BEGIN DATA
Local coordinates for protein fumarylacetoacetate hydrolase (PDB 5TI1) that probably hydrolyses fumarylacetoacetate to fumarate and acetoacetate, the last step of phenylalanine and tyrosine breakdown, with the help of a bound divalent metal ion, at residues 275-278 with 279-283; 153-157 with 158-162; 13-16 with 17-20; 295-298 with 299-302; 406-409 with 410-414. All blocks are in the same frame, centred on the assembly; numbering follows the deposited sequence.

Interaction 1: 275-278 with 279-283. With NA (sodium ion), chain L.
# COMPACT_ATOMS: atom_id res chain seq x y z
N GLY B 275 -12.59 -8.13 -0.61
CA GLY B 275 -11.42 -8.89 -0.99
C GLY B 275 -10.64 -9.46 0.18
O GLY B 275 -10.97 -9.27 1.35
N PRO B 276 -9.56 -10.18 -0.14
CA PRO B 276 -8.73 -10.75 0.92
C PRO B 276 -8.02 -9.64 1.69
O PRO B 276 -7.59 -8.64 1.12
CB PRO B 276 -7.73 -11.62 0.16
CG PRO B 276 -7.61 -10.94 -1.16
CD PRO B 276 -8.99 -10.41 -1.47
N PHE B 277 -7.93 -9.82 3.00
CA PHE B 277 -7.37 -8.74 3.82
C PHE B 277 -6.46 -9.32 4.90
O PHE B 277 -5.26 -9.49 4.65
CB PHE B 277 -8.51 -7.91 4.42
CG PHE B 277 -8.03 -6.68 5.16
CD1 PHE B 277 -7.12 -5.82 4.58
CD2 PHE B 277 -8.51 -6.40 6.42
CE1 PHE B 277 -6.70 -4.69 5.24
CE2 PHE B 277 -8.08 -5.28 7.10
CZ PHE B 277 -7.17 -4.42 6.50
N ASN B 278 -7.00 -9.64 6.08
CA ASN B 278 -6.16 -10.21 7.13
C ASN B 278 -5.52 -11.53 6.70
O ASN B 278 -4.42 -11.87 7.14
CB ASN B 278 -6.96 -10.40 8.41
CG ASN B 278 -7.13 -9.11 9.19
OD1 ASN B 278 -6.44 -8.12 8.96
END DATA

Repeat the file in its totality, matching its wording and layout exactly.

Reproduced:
Local coordinates for protein fumarylacetoacetate hydrolase (PDB 5TI1) that probably hydrolyses fumarylacetoacetate to fumarate and acetoacetate, the last step of phenylalanine and tyrosine breakdown, with the help of a bound divalent metal ion, at residues 275-278 with 279-283; 153-157 with 158-162; 13-16 with 17-20; 295-298 with 299-302; 406-409 with 410-414. All blocks are in the same frame, centred on the assembly; numbering follows the deposited sequence.

Interaction 1: 275-278 with 279-283. With NA (sodium ion), chain L.
# COMPACT_ATOMS: atom_id res chain seq x y z
N GLY B 275 -12.59 -8.13 -0.61
CA GLY B 275 -11.42 -8.89 -0.99
C GLY B 275 -10.64 -9.46 0.18
O GLY B 275 -10.97 -9.27 1.35
N PRO B 276 -9.56 -10.18 -0.14
CA PRO B 276 -8.73 -10.75 0.92
C PRO B 276 -8.02 -9.64 1.69
O PRO B 276 -7.59 -8.64 1.12
CB PRO B 276 -7.73 -11.62 0.16
CG PRO B 276 -7.61 -10.94 -1.16
CD PRO B 276 -8.99 -10.41 -1.47
N PHE B 277 -7.93 -9.82 3.00
CA PHE B 277 -7.37 -8.74 3.82
C PHE B 277 -6.46 -9.32 4.90
O PHE B 277 -5.26 -9.49 4.65
CB PHE B 277 -8.51 -7.91 4.42
CG PHE B 277 -8.03 -6.68 5.16
CD1 PHE B 277 -7.12 -5.82 4.58
CD2 PHE B 277 -8.51 -6.40 6.42
CE1 PHE B 277 -6.70 -4.69 5.24
CE2 PHE B 277 -8.08 -5.28 7.10
CZ PHE B 277 -7.17 -4.42 6.50
N ASN B 278 -7.00 -9.64 6.08
CA ASN B 278 -6.16 -10.21 7.13
C ASN B 278 -5.52 -11.53 6.70
O ASN B 278 -4.42 -11.87 7.14
CB ASN B 278 -6.96 -10.40 8.41
CG ASN B 278 -7.13 -9.11 9.19
OD1 ASN B 278 -6.44 -8.12 8.96